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Coronavirus: PSNI investigating pitch invasion after GAA final in Omagh


The scenes on the pitch following the Dungannon win. Pic BBC.

The scenes on the pitch following the Dungannon win. Pic BBC.

The scenes on the pitch following the Dungannon win. Pic BBC.

Police say they are reviewing footage of a pitch invasion at the end of a GAA final in Tyrone on Sunday.

Speaking about the footage, Chief Superintendent Ryan Henderson said police are investigating the matter.

“We are aware of an incident at a GAA match in Omagh yesterday [Sunday] and will be viewing all available evidence to determine any potential breach of the Health Protection (Coronavirus Restrictions Regulations NI 2020) or breach of any other statute identified in respect of any individual.”

Earlier Ulster GAA said the pitch invasion breached its protocols and public health guidance and put communities at risk.

The organisation said the scenes also potentially undermined the case to have spectators at sports games.

Jubilant crowds raced onto the field at Omagh's Healy Park following Dungannon Clarkes' victory over Trillick in the Tyrone football final on Sunday.

Dungannon became Tyrone football champions for the first time in 64 years after securing victory in a penalty shoot-out.

Speaking at the Stormont press conference on Monday, First Minister Arlene Foster was critical of scenes at the match.

“That kind of behaviour just isn’t a risk to those present, but of course for everyone they subsequently come into contact with. It’s a risk to your family, it’s a risk to your friends and your neighbours, to your colleagues and indeed to your customers,” Mrs Foster said.

“I’m putting you on notice that we intend to take this matter very seriously.”

In an earlier Tweet, Mrs Foster expressed “deep concern” and said Ulster GAA had “serious questions to answer”.

Mrs Foster tweeted: “Significant milestone for Dgn but Covid-19 is no respecter of victories. Other events being responsible.

“Sport & health will be the losers.”

In a statement Ulster GAA said it "fully realises that this was a moment of great joy for the Dungannon Clarkes Club in winning their first County title since 1956" and congratulated them on their success.

"The dramatic nature of the conclusion of the game probably added to the exuberance but we are living in a pandemic and the post-match scenes did not portray the association in a positive light."

Ulster GAA has a section of its website dedicated to keeping people safe during the pandemic.

That includes encouragement to download the Covid-19 tracker phone app.

A special Covid-19 advisory group was established within the GAA to inform the safe resumption of activities.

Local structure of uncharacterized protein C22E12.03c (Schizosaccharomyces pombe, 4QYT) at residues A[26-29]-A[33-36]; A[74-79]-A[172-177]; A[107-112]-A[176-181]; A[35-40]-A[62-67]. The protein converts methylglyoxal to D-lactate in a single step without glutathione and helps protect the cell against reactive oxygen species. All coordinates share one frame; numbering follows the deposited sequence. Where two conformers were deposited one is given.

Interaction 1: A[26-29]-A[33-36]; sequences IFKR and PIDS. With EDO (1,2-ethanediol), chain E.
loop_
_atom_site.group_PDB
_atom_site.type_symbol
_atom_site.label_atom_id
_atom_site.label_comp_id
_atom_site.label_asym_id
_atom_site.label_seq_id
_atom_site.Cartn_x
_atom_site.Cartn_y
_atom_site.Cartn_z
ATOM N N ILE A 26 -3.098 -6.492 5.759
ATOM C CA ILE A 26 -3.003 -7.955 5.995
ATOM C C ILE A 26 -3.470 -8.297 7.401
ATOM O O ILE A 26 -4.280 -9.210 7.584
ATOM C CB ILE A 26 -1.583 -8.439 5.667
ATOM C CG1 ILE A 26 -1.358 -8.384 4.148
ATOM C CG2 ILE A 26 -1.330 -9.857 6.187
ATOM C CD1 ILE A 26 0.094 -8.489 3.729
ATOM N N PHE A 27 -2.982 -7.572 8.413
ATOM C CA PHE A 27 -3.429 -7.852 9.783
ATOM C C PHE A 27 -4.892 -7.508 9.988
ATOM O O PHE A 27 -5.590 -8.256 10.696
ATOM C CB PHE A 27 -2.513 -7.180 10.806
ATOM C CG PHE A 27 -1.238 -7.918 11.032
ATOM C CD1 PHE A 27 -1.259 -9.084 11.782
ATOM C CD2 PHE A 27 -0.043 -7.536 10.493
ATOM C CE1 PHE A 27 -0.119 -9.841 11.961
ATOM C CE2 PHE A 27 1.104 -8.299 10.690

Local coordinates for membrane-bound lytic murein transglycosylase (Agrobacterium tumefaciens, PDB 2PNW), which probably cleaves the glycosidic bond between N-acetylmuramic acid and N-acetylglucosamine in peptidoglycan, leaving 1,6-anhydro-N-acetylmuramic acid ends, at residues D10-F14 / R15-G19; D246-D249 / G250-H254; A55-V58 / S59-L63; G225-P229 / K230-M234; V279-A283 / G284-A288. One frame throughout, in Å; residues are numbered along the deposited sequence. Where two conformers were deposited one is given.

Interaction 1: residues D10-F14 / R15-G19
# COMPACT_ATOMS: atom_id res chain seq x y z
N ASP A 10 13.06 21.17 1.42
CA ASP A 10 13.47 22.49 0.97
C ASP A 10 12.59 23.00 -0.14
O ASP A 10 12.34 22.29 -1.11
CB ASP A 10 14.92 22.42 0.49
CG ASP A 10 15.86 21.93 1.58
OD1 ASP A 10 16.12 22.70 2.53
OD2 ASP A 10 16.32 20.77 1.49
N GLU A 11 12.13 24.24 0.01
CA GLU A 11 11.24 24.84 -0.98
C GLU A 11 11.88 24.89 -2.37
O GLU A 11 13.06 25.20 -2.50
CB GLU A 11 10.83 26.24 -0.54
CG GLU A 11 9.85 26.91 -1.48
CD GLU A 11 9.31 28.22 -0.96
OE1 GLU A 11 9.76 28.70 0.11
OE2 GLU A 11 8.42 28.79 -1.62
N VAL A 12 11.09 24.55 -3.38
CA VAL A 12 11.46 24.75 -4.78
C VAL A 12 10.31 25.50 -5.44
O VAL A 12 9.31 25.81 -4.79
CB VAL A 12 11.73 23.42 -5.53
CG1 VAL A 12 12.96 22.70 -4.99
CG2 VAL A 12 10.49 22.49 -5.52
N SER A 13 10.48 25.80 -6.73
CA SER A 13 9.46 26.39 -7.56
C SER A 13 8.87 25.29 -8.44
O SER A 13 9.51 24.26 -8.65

Earlier this summer Ulster GAA set limits on the number of spectators attending events.

Supporters were strongly advised to wear face coverings at games and bring their own hand sanitiser.

Ulster GAA said it was "strongly re-iterating" its message spectators should not enter the field of playing following games.

"The GAA has put in place protocols surrounding all aspects of the playing of games and, for the greater part, they have been universally observed," it continued.

"Over the weekend there were adult county finals in six of our nine counties and evidence from across the province is that these protocols were adhered to, with spectators remaining in the stand during post-match presentations."

"The GAA has led the way in its response to this pandemic at community level and has safely returned players and spectators to our games in a safe and responsible way. Ulster GAA has worked closely with our counties co-operating with governments and public health agencies adhering to the restrictions and conveying wider public health messages to our members.

"The GAA has acted in a positive manner since the outbreak of the pandemic, with attendances at games strictly regulated. Our supporters have responded positively and responsibly but last night’s scenes undoubtedly placed GAA members and their local community at greater risk to Covid 19.

"It also potentially undermines the GAA case, and indeed the case for wider sport, to be permitted to have increased numbers attend our games.

"With more county finals due in the coming weeks, Ulster GAA is again appealing to all our units to behave responsibly. The scenes of last night cannot be repeated or we will risk going back to a position where all games will be played behind closed doors."

Sinn Fein South Down MLA Sinead Ennis took to Twitter to defend the GAA saying she was proud to be a member.

"Our Association has led by example throughout this pandemic," she posted.

"Our clubs and county boards were the vanguard of the community response to Covid19. We will not allow our games to be demonised and scapegoated by anyone."

A spokesperson for the Department for Communities said: "At the beginning of August the Executive announced that some spectators can attend organised outdoor sports fixtures or events.

"The department issued guidance to assist sports governing bodies, clubs and venue operators comply with the regulations, which provided guiding principles surrounding the safe return of limited spectators at outdoor sports events.

"It included details on how spectators should follow the guidance and highlighted the required behaviour of spectators attending the events to help reduce the possible spread of Covid."

Belfast Telegraph